A sunny update for a historic sunroom

Written by Davie Kean, master gardener at the T.C. Steele State Historic Site

The name of the historic home at T.C. Steele State Historic Site is more poetic than accurate today, but when the house was built in 1907, breezes caused the screens enclosing the sleeping porch to sing — earning it the name The House of the Singing Winds.

Warmed by winter sunshine and fresh paint, this pleasant room is just waiting for furnishings to bring it alive.

As houses (and lifestyles) evolve, the use of space often changes, and so it did with T.C. and Selma’s Arts & Crafts style home. When the couple began staying on the windy hill year-round, the south-facing porch was converted to a sunny room for breakfast, napping and numerous flats of seedlings that would eventually find a home in Selma’s Gardens.

I imagined it was a hard choice to make in those pre-air conditioned days — sacrificing such a comfortable place to sleep in summer for a warm and welcoming room in winter. As it turns out, the Steeles had both.

Close inspection (and some head scratching) by site and regional Restoration Specialists concluded that someone had devised a clever system of seasonally rotating the window screens and storms — and storing them very close to home.

The wall cavity beneath each of the windows was designed to house the lowered window sash in summer. Both the top and bottom sash of the double hung units fit into the space, leaving the entire window area open. What makes this clever?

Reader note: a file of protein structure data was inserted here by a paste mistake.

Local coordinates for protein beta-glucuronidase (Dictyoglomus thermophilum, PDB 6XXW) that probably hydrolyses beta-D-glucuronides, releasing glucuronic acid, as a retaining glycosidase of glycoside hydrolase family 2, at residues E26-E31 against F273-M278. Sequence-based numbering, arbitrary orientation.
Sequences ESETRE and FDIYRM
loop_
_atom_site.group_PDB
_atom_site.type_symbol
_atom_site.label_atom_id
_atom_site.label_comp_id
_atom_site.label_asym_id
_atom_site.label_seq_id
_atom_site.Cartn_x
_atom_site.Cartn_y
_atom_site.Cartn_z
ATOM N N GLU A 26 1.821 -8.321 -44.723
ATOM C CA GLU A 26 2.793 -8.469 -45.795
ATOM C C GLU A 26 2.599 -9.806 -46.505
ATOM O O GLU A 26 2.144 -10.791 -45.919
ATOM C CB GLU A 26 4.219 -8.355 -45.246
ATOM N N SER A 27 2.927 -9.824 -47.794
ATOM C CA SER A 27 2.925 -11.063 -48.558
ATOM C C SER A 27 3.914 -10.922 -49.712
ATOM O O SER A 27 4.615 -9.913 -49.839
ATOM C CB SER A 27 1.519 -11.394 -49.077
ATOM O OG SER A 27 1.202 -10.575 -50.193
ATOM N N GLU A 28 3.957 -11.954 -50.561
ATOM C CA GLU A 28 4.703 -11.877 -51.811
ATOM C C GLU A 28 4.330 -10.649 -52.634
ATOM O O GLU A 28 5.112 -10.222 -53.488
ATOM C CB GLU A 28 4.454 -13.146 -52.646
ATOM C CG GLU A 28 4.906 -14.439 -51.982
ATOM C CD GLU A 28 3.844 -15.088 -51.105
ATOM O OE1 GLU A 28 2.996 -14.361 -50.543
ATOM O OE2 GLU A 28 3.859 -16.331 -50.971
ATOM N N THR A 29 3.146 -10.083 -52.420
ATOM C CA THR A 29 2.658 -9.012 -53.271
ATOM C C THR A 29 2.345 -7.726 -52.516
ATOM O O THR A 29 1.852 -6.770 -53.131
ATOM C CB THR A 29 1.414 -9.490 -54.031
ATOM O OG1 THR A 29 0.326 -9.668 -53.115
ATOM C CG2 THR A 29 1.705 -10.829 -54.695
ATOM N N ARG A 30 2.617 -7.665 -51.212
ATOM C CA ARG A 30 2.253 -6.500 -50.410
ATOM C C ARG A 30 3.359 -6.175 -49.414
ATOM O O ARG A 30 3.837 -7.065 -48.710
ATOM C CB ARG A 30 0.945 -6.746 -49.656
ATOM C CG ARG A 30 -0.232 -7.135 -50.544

Usually with double hung windows, the lower sash is raised into position in front of the upper sash, so only half of the window area is open to accept any breezes wafting by. With the Steeles’ set up, when the screens were installed in summer, the entire opening provided ventilation — in effect turning it back into a porch for the season.

This discovery was made as plans were made to restore the space. It’s amazing how much research is necessary before the public gets to see the final product. Details, such as what species of wood were used for the architectural elements, determining color through chemical paint analysis and choosing appropriate furnishings all had to be researched.

Since the House of the Singing Winds was used for many years as a Caretaker’s Residence, a lot of restoration work involves undoing previous renovations. Historic site staff must be detectives as well as interpreters. Steele’s paintings, Selma’s letters and historic photos taken by Frank Hohenberger were consulted.

These recent photos illustrate some of the clues that helped inform an accurate representation of the house as it was when T.C. Steele was alive:

This slideshow requires JavaScript.

The room isn’t quite ready for visitors yet, but you can still get a quick peek when touring the House of the Singing Winds. Stop by, whether the sun’s shining or not.

So much more than popsicle sticks and glitter

by Rebecca Zuppann, West Region Program Assistant

When I first started working at the T.C. Steele State Historic Site, I was asked to help work on an exhibit about the Arts & Crafts Movement. To be completely honest, I had never heard of the Arts & Crafts Movement, so naturally my first thoughts were of popsicle sticks, glitter and pipe cleaners. Thankfully, I had it all wrong and was able to discover an incredible time period in art history.